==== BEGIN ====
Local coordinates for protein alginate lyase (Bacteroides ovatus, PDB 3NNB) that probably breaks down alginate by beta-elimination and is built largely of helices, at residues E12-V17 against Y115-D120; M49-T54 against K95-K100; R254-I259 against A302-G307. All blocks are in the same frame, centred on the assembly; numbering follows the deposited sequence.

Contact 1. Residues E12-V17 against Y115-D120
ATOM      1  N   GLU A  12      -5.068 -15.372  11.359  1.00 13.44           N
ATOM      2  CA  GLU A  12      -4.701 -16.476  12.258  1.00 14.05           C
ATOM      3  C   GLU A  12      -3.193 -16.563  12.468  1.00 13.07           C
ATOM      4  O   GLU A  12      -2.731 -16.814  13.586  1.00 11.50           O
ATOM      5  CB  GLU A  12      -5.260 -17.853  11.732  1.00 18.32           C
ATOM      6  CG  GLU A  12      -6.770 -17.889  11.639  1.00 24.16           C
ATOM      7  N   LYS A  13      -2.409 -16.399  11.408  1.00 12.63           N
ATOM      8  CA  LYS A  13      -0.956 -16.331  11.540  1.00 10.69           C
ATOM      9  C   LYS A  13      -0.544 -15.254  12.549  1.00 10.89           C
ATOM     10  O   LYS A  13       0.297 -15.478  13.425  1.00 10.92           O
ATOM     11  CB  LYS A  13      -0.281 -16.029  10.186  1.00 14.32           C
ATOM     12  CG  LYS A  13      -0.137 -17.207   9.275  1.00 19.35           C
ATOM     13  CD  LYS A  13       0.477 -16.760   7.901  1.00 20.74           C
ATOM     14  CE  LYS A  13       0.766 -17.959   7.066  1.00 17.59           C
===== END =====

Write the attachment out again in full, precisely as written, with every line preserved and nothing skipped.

Local coordinates for protein alginate lyase (Bacteroides ovatus, PDB 3NNB) that probably breaks down alginate by beta-elimination and is built largely of helices, at residues E12-V17 against Y115-D120; M49-T54 against K95-K100; R254-I259 against A302-G307. All blocks are in the same frame, centred on the assembly; numbering follows the deposited sequence.

Contact 1. Residues E12-V17 against Y115-D120
ATOM      1  N   GLU A  12      -5.068 -15.372  11.359  1.00 13.44           N
ATOM      2  CA  GLU A  12      -4.701 -16.476  12.258  1.00 14.05           C
ATOM      3  C   GLU A  12      -3.193 -16.563  12.468  1.00 13.07           C
ATOM      4  O   GLU A  12      -2.731 -16.814  13.586  1.00 11.50           O
ATOM      5  CB  GLU A  12      -5.260 -17.853  11.732  1.00 18.32           C
ATOM      6  CG  GLU A  12      -6.770 -17.889  11.639  1.00 24.16           C
ATOM      7  N   LYS A  13      -2.409 -16.399  11.408  1.00 12.63           N
ATOM      8  CA  LYS A  13      -0.956 -16.331  11.540  1.00 10.69           C
ATOM      9  C   LYS A  13      -0.544 -15.254  12.549  1.00 10.89           C
ATOM     10  O   LYS A  13       0.297 -15.478  13.425  1.00 10.92           O
ATOM     11  CB  LYS A  13      -0.281 -16.029  10.186  1.00 14.32           C
ATOM     12  CG  LYS A  13      -0.137 -17.207   9.275  1.00 19.35           C
ATOM     13  CD  LYS A  13       0.477 -16.760   7.901  1.00 20.74           C
ATOM     14  CE  LYS A  13       0.766 -17.959   7.066  1.00 17.59           C